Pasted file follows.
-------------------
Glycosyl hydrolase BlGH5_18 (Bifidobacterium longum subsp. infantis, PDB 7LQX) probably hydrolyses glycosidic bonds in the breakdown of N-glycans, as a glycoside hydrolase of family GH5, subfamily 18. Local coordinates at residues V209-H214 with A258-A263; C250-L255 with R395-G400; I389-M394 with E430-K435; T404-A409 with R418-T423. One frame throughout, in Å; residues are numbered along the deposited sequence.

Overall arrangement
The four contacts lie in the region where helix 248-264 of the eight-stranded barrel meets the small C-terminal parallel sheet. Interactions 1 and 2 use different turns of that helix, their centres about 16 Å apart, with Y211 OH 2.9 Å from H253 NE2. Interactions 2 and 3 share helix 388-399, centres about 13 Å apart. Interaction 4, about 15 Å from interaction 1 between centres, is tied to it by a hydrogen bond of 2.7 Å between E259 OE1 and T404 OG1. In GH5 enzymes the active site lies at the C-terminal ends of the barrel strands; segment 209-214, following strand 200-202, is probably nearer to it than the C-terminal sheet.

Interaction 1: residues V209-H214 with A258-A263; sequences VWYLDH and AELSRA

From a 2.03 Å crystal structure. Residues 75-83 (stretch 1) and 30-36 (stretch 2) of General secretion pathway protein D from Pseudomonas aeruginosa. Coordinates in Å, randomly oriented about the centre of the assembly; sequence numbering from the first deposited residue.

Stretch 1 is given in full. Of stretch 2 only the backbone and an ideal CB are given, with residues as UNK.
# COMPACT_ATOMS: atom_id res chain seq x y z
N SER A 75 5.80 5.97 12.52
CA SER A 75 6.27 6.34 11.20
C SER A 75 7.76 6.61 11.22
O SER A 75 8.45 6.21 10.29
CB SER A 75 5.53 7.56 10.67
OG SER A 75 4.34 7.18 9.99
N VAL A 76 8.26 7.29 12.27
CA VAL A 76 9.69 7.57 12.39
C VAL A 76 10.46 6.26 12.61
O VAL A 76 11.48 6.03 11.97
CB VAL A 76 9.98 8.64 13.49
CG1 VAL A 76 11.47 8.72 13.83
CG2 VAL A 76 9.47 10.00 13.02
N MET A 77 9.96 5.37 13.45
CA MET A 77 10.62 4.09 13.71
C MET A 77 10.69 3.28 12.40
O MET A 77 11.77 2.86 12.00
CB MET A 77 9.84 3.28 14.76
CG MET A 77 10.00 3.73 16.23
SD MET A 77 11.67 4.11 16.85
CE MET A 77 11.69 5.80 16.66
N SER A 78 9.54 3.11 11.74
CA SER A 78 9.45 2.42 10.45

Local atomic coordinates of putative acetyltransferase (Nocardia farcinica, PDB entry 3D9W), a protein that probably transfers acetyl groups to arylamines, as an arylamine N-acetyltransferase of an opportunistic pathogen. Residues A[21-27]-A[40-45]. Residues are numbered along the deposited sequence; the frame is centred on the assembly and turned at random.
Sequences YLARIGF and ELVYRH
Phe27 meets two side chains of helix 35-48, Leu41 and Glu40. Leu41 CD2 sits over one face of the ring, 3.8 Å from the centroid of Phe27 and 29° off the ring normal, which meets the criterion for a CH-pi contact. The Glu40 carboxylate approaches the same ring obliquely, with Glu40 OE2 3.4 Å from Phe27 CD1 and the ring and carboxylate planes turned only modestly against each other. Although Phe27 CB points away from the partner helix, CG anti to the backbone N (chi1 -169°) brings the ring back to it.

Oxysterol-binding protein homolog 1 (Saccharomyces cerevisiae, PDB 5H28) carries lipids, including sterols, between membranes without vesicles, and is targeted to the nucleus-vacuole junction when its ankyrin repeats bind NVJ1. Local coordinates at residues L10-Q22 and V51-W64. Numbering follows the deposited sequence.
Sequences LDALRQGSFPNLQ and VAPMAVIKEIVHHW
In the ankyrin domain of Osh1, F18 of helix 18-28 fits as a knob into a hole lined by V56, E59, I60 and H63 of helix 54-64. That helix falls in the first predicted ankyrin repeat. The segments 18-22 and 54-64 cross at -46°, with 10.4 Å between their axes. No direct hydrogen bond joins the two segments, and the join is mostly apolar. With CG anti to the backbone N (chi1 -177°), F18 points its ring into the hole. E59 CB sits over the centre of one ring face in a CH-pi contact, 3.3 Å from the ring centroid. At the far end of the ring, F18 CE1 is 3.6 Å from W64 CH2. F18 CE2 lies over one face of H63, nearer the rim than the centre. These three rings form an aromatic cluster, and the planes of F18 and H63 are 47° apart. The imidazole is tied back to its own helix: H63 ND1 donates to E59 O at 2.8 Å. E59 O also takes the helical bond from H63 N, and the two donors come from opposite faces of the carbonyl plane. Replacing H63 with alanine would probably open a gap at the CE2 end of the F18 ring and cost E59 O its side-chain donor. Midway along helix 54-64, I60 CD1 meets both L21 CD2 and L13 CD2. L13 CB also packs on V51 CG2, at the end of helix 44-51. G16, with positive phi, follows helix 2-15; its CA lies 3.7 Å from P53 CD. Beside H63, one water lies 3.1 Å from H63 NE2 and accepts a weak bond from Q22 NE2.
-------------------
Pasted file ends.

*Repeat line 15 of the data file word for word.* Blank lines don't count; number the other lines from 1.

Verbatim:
CA VAL A 76 9.69 7.57 12.39